Car Seat Dos and Don'ts - These may surprise you!

in Fredericksburg, Spotsylvania and Stafford, VA

By Jenny Sites April 21, 2022

Those who know me know that I'm very passionate about car safety for my kids. I'm the mom who researched the car seats, bought all three kids the same car seats so that anyone transporting them could learn how to just use and install one type of seat. I bought the seats with the biggest weight and height limits. Our oldest didn't ride in the front seat until he was 13 and our 10-year-old is still in a booster. So it's no surprise that I keep up to date on the car seat rules and regulations and notice when others children aren't properly secured. Originally I didn't say anything when I saw my friend's children without booster seats, with the seatbelt behind them, or riding in the front seat but I have realized that many times they didn't know their children were unsafe, so I've put together a list of things that you may not know, that may have changed, or that you may have forgotten.

  • There are lots of car seats to choose from. Start with a visit to the NHTSA website for information on different types of car seats – rear-facing, convertible, all-in-one and booster seats.


Image courtesy of NHTSA

  • Become familiar with your state’s car seat laws.  VA law states that children should be in a proper car seat through their 8th birthday. Children must “ride in rear-facing car seats through age 2 or when the child reaches the maximum weight limit for the forward-facing safety seat”.  VA state law also says children under 16 should not ride in the cargo area of a vehicle.

  • Register your car seat. If it is registered you will be notified directly about any recalls.If you no longer have the registration card, you can register and check for recalls here.

  • Install your car seat before your baby is born. Practice putting it in and taking it out before putting the baby in it.

  • Read the car seat manufacturer’s manual to determine the proper way to install it in your vehicle. Be sure to check the height/weight requirements, installation directions and the level your car seat should be while in the vehicle. (Some car seats have leveling bubbles on the side)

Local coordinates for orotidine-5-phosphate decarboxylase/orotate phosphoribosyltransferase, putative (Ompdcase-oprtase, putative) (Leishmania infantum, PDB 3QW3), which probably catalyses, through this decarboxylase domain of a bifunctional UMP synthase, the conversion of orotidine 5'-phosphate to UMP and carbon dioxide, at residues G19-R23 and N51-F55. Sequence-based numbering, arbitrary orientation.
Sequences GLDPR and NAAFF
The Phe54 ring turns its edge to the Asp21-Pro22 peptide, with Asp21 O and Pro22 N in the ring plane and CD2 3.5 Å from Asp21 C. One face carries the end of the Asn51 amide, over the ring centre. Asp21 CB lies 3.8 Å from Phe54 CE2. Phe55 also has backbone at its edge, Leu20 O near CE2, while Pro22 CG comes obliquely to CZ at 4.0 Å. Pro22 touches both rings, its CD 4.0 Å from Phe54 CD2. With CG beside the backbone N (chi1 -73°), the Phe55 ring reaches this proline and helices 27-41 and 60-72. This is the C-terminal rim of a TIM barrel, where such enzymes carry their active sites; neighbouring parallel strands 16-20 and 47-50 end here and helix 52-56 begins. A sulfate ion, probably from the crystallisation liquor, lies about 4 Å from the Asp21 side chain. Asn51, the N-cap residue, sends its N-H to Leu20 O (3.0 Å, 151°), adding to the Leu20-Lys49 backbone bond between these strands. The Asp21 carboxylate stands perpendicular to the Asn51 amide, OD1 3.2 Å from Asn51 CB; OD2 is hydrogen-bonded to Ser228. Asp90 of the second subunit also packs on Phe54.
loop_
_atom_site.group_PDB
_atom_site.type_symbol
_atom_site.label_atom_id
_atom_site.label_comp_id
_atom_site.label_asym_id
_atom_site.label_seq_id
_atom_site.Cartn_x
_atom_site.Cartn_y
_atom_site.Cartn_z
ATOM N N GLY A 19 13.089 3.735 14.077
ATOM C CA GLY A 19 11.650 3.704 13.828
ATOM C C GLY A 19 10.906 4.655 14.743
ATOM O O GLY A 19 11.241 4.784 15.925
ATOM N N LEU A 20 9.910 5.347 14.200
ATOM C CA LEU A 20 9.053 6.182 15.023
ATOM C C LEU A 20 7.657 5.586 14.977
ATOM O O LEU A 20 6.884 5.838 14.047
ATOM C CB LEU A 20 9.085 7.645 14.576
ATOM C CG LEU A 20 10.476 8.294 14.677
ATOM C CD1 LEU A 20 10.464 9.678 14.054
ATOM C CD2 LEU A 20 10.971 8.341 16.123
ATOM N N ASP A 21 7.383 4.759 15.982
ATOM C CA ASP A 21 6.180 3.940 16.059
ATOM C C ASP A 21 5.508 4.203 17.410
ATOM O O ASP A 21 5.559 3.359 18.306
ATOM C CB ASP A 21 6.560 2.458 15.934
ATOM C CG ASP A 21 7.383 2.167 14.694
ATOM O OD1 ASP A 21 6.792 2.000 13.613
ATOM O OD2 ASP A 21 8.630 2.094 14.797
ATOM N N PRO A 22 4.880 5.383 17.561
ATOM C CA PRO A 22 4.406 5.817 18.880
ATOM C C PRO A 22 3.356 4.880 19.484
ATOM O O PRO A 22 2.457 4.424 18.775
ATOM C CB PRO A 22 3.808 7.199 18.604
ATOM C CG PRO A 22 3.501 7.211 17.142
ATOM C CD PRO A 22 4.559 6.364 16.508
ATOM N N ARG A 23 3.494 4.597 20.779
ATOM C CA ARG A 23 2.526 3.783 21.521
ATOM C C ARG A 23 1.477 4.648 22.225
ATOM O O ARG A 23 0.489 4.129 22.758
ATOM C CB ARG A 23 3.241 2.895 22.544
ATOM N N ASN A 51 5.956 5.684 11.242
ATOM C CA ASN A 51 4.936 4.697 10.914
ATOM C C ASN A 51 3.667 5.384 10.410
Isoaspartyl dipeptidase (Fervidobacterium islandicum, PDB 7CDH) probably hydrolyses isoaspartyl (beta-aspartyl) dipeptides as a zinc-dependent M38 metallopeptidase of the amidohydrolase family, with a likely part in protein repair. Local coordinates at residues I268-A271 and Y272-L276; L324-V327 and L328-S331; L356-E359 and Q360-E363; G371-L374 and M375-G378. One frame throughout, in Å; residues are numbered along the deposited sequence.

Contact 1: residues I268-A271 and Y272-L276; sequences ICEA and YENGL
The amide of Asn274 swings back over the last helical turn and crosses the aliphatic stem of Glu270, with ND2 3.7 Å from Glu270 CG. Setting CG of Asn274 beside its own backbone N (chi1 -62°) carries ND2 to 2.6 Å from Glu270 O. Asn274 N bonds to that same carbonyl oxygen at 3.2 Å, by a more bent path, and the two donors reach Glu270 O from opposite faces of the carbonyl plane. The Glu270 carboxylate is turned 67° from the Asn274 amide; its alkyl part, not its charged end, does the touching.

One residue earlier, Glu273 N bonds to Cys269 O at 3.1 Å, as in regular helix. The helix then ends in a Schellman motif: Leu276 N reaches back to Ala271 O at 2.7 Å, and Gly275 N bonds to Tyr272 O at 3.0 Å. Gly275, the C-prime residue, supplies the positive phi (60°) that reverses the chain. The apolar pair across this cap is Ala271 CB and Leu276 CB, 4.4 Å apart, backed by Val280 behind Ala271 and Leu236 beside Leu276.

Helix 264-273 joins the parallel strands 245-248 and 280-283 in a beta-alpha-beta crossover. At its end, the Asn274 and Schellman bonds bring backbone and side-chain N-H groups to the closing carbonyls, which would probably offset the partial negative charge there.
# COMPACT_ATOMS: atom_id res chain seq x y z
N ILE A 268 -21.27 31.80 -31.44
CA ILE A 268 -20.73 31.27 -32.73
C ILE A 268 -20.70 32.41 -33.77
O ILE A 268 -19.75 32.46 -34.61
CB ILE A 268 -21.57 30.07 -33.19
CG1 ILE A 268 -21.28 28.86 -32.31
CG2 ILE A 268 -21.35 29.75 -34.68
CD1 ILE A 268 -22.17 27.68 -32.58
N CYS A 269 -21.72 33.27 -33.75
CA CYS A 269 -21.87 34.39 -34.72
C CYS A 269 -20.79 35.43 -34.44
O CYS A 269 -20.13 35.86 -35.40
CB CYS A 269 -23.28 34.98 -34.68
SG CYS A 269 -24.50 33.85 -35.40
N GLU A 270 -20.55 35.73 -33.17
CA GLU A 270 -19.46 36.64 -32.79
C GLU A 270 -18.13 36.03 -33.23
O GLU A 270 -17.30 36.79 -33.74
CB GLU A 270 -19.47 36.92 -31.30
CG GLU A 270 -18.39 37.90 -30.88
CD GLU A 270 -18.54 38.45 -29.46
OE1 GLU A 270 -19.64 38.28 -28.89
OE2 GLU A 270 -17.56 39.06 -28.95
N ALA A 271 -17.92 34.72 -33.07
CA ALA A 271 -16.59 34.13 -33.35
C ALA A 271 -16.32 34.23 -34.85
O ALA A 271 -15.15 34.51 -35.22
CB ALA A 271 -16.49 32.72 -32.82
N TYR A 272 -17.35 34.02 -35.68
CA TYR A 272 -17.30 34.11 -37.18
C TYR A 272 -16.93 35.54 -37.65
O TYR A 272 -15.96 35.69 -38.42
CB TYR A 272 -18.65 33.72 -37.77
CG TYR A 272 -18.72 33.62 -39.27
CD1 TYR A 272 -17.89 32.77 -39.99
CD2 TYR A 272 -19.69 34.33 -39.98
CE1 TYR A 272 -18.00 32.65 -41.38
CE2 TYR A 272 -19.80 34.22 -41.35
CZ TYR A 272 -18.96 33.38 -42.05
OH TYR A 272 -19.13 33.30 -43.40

Image courtesy of TheCarSeatBlog

  • Read your vehicle’s manual to determine the proper way to install your car seat.Some vehicles have car seat anchors built in while others attach using the seat belt. The tether anchor is usually on the back of the vehicle in a sedan, or back of the seat in a van or SUV. However, in some vehicles, it could be located on the floor or ceiling. Check your manual to be sure you are attaching your seat to the car seat tether rather than another vehicle accessory.


Image courtesy of the NHTSA

  • Use the tether with the seat belt or anchor for forward facing, 5 point harness, car seats. The tether keeps the car seat from pitching forward during a crash. Some booster seats also have a tether. Tethers are not used for rear-facing seats.

  • Do not use both the lower anchors and the seat belt to install your car seat. You should only use one or the other.

  • Have your car seat installation checked by a certified inspector. In our area the Spotsylvania Sheriff’s Office (540-582-7115; Deputy Justin Young) , the Stafford Sheriff’s Office (540-658-4958; Deputy Kuibeth) and Quantico Fire Department (703-784-2851; James Thacker) have certified car seat inspectors available.   For other areas, you can find local inspectors here.